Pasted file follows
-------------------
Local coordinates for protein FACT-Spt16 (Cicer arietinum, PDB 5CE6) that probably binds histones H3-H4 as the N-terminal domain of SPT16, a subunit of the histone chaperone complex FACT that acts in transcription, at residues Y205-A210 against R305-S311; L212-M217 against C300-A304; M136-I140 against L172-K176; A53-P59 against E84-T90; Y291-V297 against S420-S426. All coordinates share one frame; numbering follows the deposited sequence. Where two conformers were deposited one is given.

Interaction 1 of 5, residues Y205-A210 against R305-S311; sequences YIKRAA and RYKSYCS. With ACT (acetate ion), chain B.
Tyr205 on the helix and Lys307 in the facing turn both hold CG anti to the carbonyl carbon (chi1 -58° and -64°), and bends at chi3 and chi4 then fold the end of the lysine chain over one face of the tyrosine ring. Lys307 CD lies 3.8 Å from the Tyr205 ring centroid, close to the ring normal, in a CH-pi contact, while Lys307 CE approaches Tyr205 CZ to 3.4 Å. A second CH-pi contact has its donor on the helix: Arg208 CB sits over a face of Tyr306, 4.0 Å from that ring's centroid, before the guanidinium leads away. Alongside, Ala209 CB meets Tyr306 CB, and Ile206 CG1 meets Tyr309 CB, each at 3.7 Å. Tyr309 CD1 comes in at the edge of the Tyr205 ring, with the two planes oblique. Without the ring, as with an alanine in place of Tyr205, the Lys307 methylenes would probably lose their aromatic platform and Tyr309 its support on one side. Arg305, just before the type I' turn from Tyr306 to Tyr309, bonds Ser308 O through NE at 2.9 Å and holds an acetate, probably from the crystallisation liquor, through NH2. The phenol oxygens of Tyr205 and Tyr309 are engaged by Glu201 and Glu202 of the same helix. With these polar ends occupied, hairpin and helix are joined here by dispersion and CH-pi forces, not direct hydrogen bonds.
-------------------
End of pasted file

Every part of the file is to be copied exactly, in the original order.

Local coordinates for protein FACT-Spt16 (Cicer arietinum, PDB 5CE6) that probably binds histones H3-H4 as the N-terminal domain of SPT16, a subunit of the histone chaperone complex FACT that acts in transcription, at residues Y205-A210 against R305-S311; L212-M217 against C300-A304; M136-I140 against L172-K176; A53-P59 against E84-T90; Y291-V297 against S420-S426. All coordinates share one frame; numbering follows the deposited sequence. Where two conformers were deposited one is given.

Interaction 1 of 5, residues Y205-A210 against R305-S311; sequences YIKRAA and RYKSYCS. With ACT (acetate ion), chain B.
Tyr205 on the helix and Lys307 in the facing turn both hold CG anti to the carbonyl carbon (chi1 -58° and -64°), and bends at chi3 and chi4 then fold the end of the lysine chain over one face of the tyrosine ring. Lys307 CD lies 3.8 Å from the Tyr205 ring centroid, close to the ring normal, in a CH-pi contact, while Lys307 CE approaches Tyr205 CZ to 3.4 Å. A second CH-pi contact has its donor on the helix: Arg208 CB sits over a face of Tyr306, 4.0 Å from that ring's centroid, before the guanidinium leads away. Alongside, Ala209 CB meets Tyr306 CB, and Ile206 CG1 meets Tyr309 CB, each at 3.7 Å. Tyr309 CD1 comes in at the edge of the Tyr205 ring, with the two planes oblique. Without the ring, as with an alanine in place of Tyr205, the Lys307 methylenes would probably lose their aromatic platform and Tyr309 its support on one side. Arg305, just before the type I' turn from Tyr306 to Tyr309, bonds Ser308 O through NE at 2.9 Å and holds an acetate, probably from the crystallisation liquor, through NH2. The phenol oxygens of Tyr205 and Tyr309 are engaged by Glu201 and Glu202 of the same helix. With these polar ends occupied, hairpin and helix are joined here by dispersion and CH-pi forces, not direct hydrogen bonds.